Effects of time after infection, mosquito genotype, and infectious viral dose on the dynamics of Culex tarsalis vector competence for western equine encephalomyelitis virus

Farida Mahmood, Robert E. Chiles, Ying Fang, Emily N. Green, William Reisen

Research output: Contribution to journalArticle

16 Citations (Scopus)

Abstract

The vector competence of Culex tarsalis Coquillett for the BFS1703 strain of western equine encephalomyelitis virus (WEEV) changed significantly as a function of time after infection, mosquito genotype, and infectious virus dose. After ingesting a high virus dose (5 log10 plaque-forming units [PFU]/0.1 ml), females of the susceptible high virus producer (HVP) strain rapidly amplified virus, developed a disseminated infection, and efficiently transmitted WEEV by 4 days postinfection (dpi). The quantity of virus expectorated peaked at 4 dpi (mean 3.4 log10 PFU), and the percentage of females transmitting per os peaked at 7 dpi (80%); both measures of transmission subsequently decreased to low levels throughout the remainder of infected life. HVP females imbibing a low virus dose (3 log10 PFU/0.1 ml) were infected less frequently and took longer to amplify virus to levels recorded for the high virus dose group and did not transmit virus efficiently, thereby indicating midgut infection and escape barriers were dose and time dependent. These data emphasized the importance of elevated avian viremias in Cx. tarsalis vector competence. Females from the WEEV-resistant (WR) strain and two wild-type strains from Kern and Riverside counties were significantly less susceptible to infection at both high and low doses than was the HVP strain. Overall, females with a high virus titer more frequently had a disseminated infection, but there did not seem to be a distinct threshold demarcating this relationship. In marked contrast, all infected females transmitting virus had body titers >4.3 log10 PFU, and most had titers >4.8 log 10 PFU. These data indicated that not all females with a disseminated infection transmitted virus because of the presence of one or more salivary gland barriers.

Original languageEnglish (US)
Pages (from-to)272-281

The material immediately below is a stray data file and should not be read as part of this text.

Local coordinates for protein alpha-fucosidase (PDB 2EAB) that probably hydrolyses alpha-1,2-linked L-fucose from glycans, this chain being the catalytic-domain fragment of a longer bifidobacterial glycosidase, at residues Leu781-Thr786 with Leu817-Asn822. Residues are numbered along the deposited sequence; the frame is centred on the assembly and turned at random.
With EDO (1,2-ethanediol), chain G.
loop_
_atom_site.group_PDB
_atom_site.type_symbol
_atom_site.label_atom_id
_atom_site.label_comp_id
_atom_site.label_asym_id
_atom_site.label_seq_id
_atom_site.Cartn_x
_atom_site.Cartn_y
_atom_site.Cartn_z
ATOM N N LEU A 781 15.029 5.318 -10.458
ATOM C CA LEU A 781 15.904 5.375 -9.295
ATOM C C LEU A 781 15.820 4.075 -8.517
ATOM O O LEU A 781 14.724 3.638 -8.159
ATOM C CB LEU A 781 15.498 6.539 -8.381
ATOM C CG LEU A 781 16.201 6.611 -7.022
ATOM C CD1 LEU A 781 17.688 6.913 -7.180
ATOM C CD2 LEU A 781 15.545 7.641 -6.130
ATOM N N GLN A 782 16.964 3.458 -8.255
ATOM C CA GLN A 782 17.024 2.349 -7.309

Number of pages10
JournalJournal of the American Mosquito Control Association
Volume22
Issue number2
DOIs
StatePublished - Jun 1 2006

Fingerprint

Western Equine Encephalitis Viruses
Western equine encephalitis virus
Culex tarsalis
vector competence
Culex
Culicidae
mosquito
Mental Competency
virus
genotype
Genotype
Viruses
viruses
dosage
Infection
infection
dose
equine
effect
Viremia

Keywords

  • Culex tarsalis
  • Transmission
  • Vector competence
  • Western equine encephalomyelitis virus

ASJC Scopus subject areas

  • Insect Science

Cite this

Effects of time after infection, mosquito genotype, and infectious viral dose on the dynamics of Culex tarsalis vector competence for western equine encephalomyelitis virus. / Mahmood, Farida; Chiles, Robert E.; Fang, Ying; Green, Emily N.; Reisen, William.

In: Journal of the American Mosquito Control Association, Vol. 22, No. 2, 01.06.2006, p. 272-281.

Research output: Contribution to journalArticle

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abstract = "The vector competence of Culex tarsalis Coquillett for the BFS1703 strain of western equine encephalomyelitis virus (WEEV) changed significantly as a function of time after infection, mosquito genotype, and infectious virus dose. After ingesting a high virus dose (5 log10 plaque-forming units [PFU]/0.1 ml), females of the susceptible high virus producer (HVP) strain rapidly amplified virus, developed a disseminated infection, and efficiently transmitted WEEV by 4 days postinfection (dpi). The quantity of virus expectorated peaked at 4 dpi (mean 3.4 log10 PFU), and the percentage of females transmitting per os peaked at 7 dpi (80{\%}); both measures of transmission subsequently decreased to low levels throughout the remainder of infected life. HVP females imbibing a low virus dose (3 log10 PFU/0.1 ml) were infected less frequently and took longer to amplify virus to levels recorded for the high virus dose group and did not transmit virus efficiently, thereby indicating midgut infection and escape barriers were dose and time dependent. These data emphasized the importance of elevated avian viremias in Cx. tarsalis vector competence. Females from the WEEV-resistant (WR) strain and two wild-type strains from Kern and Riverside counties were significantly less susceptible to infection at both high and low doses than was the HVP strain. Overall, females with a high virus titer more frequently had a disseminated infection, but there did not seem to be a distinct threshold demarcating this relationship. In marked contrast, all infected females transmitting virus had body titers >4.3 log10 PFU, and most had titers >4.8 log 10 PFU. These data indicated that not all females with a disseminated infection transmitted virus because of the presence of one or more salivary gland barriers.",
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